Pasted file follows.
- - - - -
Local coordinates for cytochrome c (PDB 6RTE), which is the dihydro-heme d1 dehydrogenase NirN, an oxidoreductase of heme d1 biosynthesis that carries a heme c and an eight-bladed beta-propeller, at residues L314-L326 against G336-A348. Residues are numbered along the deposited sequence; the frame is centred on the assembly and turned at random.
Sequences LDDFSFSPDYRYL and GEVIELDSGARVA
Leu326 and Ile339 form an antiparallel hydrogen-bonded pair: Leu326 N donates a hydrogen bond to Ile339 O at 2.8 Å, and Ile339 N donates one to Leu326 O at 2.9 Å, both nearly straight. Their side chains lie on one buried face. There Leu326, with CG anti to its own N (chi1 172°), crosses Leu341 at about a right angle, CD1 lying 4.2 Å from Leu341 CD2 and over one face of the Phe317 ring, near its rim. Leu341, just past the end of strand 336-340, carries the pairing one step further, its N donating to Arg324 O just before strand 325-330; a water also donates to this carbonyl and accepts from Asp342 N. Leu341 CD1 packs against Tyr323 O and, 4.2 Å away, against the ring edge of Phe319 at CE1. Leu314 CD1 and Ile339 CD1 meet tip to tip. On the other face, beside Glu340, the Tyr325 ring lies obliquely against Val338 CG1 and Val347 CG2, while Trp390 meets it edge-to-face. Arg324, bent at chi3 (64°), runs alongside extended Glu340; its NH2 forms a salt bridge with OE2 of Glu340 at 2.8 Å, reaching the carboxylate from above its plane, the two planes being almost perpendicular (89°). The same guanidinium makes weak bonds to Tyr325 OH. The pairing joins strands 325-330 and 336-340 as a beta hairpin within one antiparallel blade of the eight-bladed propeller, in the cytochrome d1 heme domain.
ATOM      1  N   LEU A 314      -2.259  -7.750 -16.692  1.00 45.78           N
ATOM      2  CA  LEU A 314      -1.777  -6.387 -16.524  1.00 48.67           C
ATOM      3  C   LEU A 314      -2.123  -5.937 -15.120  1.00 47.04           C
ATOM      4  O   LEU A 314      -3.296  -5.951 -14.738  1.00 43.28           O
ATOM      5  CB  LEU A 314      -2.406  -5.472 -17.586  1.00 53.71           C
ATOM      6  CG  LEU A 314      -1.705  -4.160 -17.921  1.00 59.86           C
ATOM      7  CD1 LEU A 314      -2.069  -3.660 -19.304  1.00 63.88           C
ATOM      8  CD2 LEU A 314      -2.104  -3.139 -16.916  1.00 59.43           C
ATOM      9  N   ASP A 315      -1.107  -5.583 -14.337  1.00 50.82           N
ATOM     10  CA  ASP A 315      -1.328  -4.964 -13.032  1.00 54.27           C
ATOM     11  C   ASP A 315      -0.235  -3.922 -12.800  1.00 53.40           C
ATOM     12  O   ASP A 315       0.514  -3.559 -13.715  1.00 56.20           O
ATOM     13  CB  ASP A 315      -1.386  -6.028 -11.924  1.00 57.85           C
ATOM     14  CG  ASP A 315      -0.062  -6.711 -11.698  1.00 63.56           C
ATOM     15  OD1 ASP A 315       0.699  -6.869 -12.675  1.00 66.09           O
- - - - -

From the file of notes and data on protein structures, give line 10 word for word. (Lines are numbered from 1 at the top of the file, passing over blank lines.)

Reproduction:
ATOM      7  CD1 LEU A 314      -2.069  -3.660 -19.304  1.00 63.88           C